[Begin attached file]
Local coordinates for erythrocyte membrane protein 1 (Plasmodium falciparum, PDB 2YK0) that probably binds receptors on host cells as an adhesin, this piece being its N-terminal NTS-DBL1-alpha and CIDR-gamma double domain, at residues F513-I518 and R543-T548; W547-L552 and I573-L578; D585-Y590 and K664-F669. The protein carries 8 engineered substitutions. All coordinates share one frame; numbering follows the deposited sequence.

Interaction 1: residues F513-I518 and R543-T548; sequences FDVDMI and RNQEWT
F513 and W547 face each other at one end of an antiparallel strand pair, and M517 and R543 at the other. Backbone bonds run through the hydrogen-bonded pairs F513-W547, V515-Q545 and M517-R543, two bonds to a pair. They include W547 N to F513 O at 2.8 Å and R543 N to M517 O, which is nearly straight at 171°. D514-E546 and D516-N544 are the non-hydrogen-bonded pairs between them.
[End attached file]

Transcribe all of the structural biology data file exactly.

Local coordinates for erythrocyte membrane protein 1 (Plasmodium falciparum, PDB 2YK0) that probably binds receptors on host cells as an adhesin, this piece being its N-terminal NTS-DBL1-alpha and CIDR-gamma double domain, at residues F513-I518 and R543-T548; W547-L552 and I573-L578; D585-Y590 and K664-F669. The protein carries 8 engineered substitutions. All coordinates share one frame; numbering follows the deposited sequence.

Interaction 1: residues F513-I518 and R543-T548; sequences FDVDMI and RNQEWT
F513 and W547 face each other at one end of an antiparallel strand pair, and M517 and R543 at the other. Backbone bonds run through the hydrogen-bonded pairs F513-W547, V515-Q545 and M517-R543, two bonds to a pair. They include W547 N to F513 O at 2.8 Å and R543 N to M517 O, which is nearly straight at 171°. D514-E546 and D516-N544 are the non-hydrogen-bonded pairs between them.